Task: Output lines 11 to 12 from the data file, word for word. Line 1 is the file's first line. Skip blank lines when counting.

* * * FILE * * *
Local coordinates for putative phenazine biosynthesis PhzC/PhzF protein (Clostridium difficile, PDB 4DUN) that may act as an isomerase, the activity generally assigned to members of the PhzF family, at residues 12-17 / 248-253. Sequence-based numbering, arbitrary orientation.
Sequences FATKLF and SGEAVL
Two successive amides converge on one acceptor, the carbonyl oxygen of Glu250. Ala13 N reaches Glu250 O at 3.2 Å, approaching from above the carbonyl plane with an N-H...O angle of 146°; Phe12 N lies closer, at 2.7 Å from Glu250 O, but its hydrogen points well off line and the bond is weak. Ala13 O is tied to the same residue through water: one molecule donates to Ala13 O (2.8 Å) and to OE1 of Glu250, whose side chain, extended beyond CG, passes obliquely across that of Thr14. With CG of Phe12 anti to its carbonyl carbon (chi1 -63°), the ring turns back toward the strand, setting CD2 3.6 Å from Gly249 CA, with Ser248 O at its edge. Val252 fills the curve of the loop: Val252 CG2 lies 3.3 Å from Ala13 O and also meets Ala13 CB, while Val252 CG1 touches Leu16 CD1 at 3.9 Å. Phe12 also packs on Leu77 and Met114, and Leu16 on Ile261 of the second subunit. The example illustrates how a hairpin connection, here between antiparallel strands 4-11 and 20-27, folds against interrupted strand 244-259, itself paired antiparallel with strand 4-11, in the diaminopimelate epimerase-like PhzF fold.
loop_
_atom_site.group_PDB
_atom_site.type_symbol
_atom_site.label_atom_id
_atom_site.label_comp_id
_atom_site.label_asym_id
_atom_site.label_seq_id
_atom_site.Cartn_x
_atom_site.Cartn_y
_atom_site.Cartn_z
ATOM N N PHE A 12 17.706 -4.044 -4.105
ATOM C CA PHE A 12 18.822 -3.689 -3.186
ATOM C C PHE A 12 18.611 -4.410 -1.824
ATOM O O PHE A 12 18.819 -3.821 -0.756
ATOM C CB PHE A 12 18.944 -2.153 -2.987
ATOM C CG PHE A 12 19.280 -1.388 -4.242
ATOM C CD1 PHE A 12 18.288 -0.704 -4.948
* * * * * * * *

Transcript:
_atom_site.Cartn_x
_atom_site.Cartn_y